This 2012 self-portrait of Roger Shimomura (born 1939) hangs in the National Portrait Gallery in Washington, DC.
Now retired, Roger Shimomura spent his career as a professor at the University of Kansas. As a painter, printmaker, and performance artist, he continues to focus his artwork on the experiences of AsianNational Portrait Gallery's print is number 13 of 40 instances of this lithograph.
Americans and the obstacles they face. When Shimomura was a small child during World War Il, he and his family (all American citizens of Japanese descent) were relocated from their home in Seattle to a Japanese American internment camp in Idaho. His work often addresses that experience, as well as the racist stereotypes used to characterize Asian Americans.
Shimomura creates self-portraits as a way to investigate his own identity vis-a-vis popular imagery. Here, he depicts himself as Superman, flying through the air. Noting that his image interrogates "whether Superman must be Caucasian to be complete," he also explains that the "term buddha-head was a World War Il term used by the Japanese American soldiers among themselves."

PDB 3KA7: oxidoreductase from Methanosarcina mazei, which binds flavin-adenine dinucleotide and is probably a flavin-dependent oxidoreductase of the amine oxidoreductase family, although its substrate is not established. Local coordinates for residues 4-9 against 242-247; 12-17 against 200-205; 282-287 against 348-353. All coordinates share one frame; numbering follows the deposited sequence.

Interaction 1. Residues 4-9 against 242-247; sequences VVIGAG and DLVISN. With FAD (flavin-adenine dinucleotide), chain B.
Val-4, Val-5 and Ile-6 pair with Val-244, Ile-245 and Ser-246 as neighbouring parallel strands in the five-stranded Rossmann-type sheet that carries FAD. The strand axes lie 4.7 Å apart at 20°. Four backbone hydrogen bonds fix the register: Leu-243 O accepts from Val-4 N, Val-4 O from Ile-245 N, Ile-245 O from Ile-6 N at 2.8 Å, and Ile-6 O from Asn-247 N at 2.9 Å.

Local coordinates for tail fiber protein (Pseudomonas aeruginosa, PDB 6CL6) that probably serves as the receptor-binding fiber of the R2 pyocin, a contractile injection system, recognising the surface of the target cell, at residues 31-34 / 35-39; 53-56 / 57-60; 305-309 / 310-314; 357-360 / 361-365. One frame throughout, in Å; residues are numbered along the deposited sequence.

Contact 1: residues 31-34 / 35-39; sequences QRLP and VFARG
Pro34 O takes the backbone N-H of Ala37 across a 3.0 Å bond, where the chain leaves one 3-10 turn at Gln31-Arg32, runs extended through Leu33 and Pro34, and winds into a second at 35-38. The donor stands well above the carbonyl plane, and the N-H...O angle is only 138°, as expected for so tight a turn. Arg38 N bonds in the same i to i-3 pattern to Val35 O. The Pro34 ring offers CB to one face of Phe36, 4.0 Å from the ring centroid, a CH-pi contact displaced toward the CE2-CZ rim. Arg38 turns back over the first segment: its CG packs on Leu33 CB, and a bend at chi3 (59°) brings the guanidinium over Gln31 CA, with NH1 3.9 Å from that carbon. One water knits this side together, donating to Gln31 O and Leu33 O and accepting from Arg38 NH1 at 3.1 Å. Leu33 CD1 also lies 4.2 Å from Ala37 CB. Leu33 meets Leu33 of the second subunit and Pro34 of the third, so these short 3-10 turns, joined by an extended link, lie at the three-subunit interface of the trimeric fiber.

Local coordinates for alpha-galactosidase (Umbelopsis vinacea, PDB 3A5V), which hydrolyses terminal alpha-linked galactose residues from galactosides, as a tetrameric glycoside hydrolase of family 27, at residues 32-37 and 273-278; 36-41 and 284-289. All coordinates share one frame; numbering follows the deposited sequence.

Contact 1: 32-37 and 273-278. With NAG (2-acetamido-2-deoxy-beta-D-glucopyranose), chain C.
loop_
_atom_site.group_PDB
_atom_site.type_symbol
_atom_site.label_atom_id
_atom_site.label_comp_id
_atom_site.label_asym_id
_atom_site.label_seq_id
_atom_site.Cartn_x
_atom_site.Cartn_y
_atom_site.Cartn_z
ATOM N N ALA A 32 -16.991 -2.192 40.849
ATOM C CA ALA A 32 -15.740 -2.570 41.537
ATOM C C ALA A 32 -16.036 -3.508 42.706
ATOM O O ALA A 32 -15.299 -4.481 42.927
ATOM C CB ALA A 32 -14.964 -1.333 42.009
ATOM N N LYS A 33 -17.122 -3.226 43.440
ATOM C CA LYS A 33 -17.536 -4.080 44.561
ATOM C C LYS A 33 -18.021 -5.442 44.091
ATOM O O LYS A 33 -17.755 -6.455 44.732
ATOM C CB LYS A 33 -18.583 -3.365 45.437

Roger Shimomura 2012
The Superman motif has a quite different meaning in Shimomura's 1980 painting Diary: December 12, 1941 which resides in the Smithsonian American Art Museum.
Diary: December 12, 1941
by Roger Shimomura
The date December 12, 1941 refers to an entry in Roger Shimomura's grandmother's diary.
Toku Shimomura (1888-1968) wrote in her diary on Dec. 12, 1941:
I spent all day at home. Starting from today we were permitted to withdraw $100 from the bank. This was for our sustenance of life, we who are enemy to them. I deeply felt America’s largeheartedness in dealing with us.
Roger Simomura wrote that “Superman is my response to the ‘large hearted American’ [in Toku’s December 12, 1941 diary entry].” (see this Research Note at SAAM)